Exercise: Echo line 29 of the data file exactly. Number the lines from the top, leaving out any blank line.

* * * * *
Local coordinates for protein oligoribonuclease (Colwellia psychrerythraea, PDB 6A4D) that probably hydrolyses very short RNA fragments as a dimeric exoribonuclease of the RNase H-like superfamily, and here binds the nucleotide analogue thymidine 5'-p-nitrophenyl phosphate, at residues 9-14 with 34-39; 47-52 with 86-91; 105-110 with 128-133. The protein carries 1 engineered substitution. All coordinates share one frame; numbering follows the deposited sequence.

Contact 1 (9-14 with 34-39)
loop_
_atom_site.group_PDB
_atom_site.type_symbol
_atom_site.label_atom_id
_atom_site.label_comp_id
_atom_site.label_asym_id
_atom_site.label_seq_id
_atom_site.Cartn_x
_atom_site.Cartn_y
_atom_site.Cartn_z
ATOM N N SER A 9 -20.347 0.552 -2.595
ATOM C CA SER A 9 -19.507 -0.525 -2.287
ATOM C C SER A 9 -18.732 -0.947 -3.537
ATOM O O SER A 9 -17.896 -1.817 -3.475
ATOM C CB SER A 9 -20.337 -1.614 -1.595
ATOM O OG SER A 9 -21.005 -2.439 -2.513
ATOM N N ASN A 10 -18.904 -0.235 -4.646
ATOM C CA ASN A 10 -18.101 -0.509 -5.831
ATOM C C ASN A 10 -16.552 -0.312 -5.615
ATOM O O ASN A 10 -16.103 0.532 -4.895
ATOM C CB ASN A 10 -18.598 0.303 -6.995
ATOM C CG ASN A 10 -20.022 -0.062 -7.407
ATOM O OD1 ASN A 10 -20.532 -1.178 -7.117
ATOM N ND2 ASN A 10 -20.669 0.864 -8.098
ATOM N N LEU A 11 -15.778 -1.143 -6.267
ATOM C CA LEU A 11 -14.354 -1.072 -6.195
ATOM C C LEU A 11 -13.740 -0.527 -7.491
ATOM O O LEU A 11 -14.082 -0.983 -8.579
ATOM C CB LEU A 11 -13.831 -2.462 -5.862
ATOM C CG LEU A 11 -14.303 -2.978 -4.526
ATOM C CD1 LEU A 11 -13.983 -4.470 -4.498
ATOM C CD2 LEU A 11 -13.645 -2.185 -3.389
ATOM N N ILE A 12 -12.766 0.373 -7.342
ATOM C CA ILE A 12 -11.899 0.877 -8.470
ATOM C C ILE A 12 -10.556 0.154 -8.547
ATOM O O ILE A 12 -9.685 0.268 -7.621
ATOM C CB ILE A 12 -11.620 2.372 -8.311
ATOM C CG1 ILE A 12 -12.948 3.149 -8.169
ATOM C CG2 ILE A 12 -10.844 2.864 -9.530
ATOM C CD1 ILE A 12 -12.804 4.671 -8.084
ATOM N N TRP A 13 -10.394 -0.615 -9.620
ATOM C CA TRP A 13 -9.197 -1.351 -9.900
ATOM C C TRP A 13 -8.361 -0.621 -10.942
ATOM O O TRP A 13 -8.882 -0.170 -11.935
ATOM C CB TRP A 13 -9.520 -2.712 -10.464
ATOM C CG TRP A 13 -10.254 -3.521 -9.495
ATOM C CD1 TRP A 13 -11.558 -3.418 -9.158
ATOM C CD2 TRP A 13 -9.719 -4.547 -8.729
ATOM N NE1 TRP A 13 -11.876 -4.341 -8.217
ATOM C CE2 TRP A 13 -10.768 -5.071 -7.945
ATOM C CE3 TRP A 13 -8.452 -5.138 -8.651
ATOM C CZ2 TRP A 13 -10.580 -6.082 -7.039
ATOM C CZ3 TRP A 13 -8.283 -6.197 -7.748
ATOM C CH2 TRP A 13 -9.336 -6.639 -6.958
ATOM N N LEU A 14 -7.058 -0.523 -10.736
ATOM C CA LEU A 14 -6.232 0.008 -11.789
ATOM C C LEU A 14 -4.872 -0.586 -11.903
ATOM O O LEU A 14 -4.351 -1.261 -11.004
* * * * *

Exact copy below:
ATOM C C LEU A 11 -13.740 -0.527 -7.491